Article 175 of the Constitution lays the basis and foundations of our judicial system, and provides that no other institution, unless established by the law, shall exercise the adjudicatory powers of a court. It means Jirgas except those functioning in FATA and PATA, are manifestly unlawful and they operate outside the judicial ambit as envisaged by the Constitution. This provision has been consistently interpreted by the superior courts exactly in line with the intention of the legislature and its best construal was produced by Sindh High Court in case cited as SBLR 2004 Sindh, 918. In the said case, the court gave a landmark judgment by declaring the Jirga system unlawful, unconstitutional and violative of fundamental rights whilst relying on several judgments of the Supreme Court.
Opponents of Jirga system assert that this parallel system of justice is ruthless, immoral, illegal and unconstitutional and demand its complete abolition. However, some support its existence subject to the condition that it must be reformed in consonance with system of Alternate Dispute Resolution (ADR). The idea of completely banning Jirga system, both in theory and practice is not viable and in-appropriate for two reasons. Firstly, it must be remembered that Jirga system is a centuries old tradition deeply embedded in our socio-cultural environment and cannot be eliminated instantly.
Secondly, our failing and burdened judicial system already struggling to prove its relevance will collapse as proscribing Jirgas will open flood gate of frivolous and unnecessary litigation. It needs to be understood that our judicial system has failed to deliver; this is one of the major reasons behind consistent relevance of Jirgas in our society. The inaccessibility and delays in the dispensation of justice by the formal legal system compel individuals to seek recourse through a quicker and less complex mode of dispute settlement. Huge backlog of pending cases in courts, scarcity of judges, rising expenses of litigation, inordinate delays, corruption and inefficiency are major factors responsible for failure of our judicial system.
Rather than banning Jirga system completely, it will be more apposite that the lawmakers shall introduce its reformed version like ADR and integrate it in our formal judicial system. Some reforms in Jirga system which can be suggested are that, the law must provide the parties right to appeal to the District and Session judge if they are not happy with the verdict of the Jirga. The members of Jirga must be well reputed, educated and sane individuals and shall be notified by the local government. In case of non compliance with edict of Jirga the private individuals shall not be allowed to enforce the decisions in fact an application to District and Session judge shall be made who may order the police to ensure compliance. The jurisdiction of Jirga shall be confined to civil matters or petty criminal offences (offences having imprisonment of 12 months or less), rest of issues shall be decided by formal courts. It should also be clearly defined that Jirga verdict should not affect people other than the guilty.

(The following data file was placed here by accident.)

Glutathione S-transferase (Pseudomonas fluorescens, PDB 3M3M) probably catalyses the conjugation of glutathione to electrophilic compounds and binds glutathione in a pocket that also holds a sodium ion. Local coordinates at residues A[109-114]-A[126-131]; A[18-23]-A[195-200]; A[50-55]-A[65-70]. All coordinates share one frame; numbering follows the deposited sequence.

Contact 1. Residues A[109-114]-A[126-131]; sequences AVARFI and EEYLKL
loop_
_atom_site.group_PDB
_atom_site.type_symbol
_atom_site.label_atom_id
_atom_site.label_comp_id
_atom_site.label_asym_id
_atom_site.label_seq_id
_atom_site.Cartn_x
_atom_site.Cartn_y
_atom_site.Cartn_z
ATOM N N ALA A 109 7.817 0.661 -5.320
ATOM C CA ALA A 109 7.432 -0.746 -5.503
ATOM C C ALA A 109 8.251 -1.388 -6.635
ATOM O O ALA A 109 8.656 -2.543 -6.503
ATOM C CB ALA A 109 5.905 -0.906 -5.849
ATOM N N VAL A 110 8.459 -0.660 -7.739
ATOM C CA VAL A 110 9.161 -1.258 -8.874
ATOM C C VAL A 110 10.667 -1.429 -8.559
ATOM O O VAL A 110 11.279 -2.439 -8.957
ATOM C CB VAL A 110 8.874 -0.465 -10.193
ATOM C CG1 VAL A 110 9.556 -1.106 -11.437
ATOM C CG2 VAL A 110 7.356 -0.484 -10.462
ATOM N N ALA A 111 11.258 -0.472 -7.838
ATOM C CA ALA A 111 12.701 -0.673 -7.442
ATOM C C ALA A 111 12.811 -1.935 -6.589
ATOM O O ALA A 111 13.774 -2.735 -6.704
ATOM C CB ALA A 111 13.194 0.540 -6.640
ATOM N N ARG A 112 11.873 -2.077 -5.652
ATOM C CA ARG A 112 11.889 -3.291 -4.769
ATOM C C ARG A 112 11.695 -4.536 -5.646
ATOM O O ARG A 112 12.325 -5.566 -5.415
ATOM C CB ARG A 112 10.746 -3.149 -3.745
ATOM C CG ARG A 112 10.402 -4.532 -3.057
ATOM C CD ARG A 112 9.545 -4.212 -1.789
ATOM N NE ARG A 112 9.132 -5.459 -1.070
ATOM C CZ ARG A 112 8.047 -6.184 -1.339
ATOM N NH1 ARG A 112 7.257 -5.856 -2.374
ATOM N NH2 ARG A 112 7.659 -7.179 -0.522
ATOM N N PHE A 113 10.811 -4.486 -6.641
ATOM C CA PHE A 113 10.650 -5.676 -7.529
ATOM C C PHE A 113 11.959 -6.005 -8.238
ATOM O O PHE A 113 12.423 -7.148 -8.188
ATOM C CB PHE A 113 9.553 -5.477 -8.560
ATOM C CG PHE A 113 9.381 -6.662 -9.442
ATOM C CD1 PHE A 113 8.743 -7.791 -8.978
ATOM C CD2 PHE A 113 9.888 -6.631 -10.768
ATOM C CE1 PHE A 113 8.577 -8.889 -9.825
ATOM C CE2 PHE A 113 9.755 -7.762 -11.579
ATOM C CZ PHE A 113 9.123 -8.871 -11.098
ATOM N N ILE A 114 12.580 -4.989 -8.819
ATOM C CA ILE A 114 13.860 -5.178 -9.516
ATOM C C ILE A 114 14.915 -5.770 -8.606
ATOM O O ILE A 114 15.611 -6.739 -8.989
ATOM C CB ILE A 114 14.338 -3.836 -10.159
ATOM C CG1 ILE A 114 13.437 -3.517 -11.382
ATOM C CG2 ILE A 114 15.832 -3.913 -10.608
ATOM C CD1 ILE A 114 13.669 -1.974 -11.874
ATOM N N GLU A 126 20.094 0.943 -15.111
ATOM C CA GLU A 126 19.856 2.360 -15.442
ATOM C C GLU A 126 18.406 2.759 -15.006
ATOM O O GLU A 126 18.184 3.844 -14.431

Current form of Jirga system is a ruthless malaise whereby justice is dispensed under the shadows of guns and threats, it deserves to be outlawed and wiped out, however, it needs to be substituted with a reformed version wherein the proceedings shall be governed by uniform and clearly defined adjudicatory rules. This way not only the arbitrary edicts based on whims, enmity and caprice will disappear but also the ever increasing burden on shoulders of formal judicial system will soothe down. Reformed and officially regulated edition of Jirga system in form of arbitration, mediation and reconciliation can do wonders, same way ADR has revolutionised and supplemented the judicial system of UK.